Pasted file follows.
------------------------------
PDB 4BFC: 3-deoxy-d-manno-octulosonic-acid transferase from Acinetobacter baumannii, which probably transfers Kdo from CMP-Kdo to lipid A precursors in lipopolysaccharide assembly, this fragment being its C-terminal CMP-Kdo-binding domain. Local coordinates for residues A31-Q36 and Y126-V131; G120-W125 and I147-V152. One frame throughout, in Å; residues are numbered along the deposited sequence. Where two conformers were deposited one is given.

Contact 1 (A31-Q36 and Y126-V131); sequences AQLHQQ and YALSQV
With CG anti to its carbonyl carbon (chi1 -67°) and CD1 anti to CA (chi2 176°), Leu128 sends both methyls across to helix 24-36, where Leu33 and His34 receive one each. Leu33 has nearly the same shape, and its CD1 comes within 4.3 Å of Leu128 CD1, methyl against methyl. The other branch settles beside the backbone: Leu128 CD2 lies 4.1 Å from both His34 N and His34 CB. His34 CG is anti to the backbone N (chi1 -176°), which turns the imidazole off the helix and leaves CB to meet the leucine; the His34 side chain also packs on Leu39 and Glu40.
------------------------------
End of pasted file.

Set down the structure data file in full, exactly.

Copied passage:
PDB 4BFC: 3-deoxy-d-manno-octulosonic-acid transferase from Acinetobacter baumannii, which probably transfers Kdo from CMP-Kdo to lipid A precursors in lipopolysaccharide assembly, this fragment being its C-terminal CMP-Kdo-binding domain. Local coordinates for residues A31-Q36 and Y126-V131; G120-W125 and I147-V152. One frame throughout, in Å; residues are numbered along the deposited sequence. Where two conformers were deposited one is given.

Contact 1 (A31-Q36 and Y126-V131); sequences AQLHQQ and YALSQV
With CG anti to its carbonyl carbon (chi1 -67°) and CD1 anti to CA (chi2 176°), Leu128 sends both methyls across to helix 24-36, where Leu33 and His34 receive one each. Leu33 has nearly the same shape, and its CD1 comes within 4.3 Å of Leu128 CD1, methyl against methyl. The other branch settles beside the backbone: Leu128 CD2 lies 4.1 Å from both His34 N and His34 CB. His34 CG is anti to the backbone N (chi1 -176°), which turns the imidazole off the helix and leaves CB to meet the leucine; the His34 side chain also packs on Leu39 and Glu40.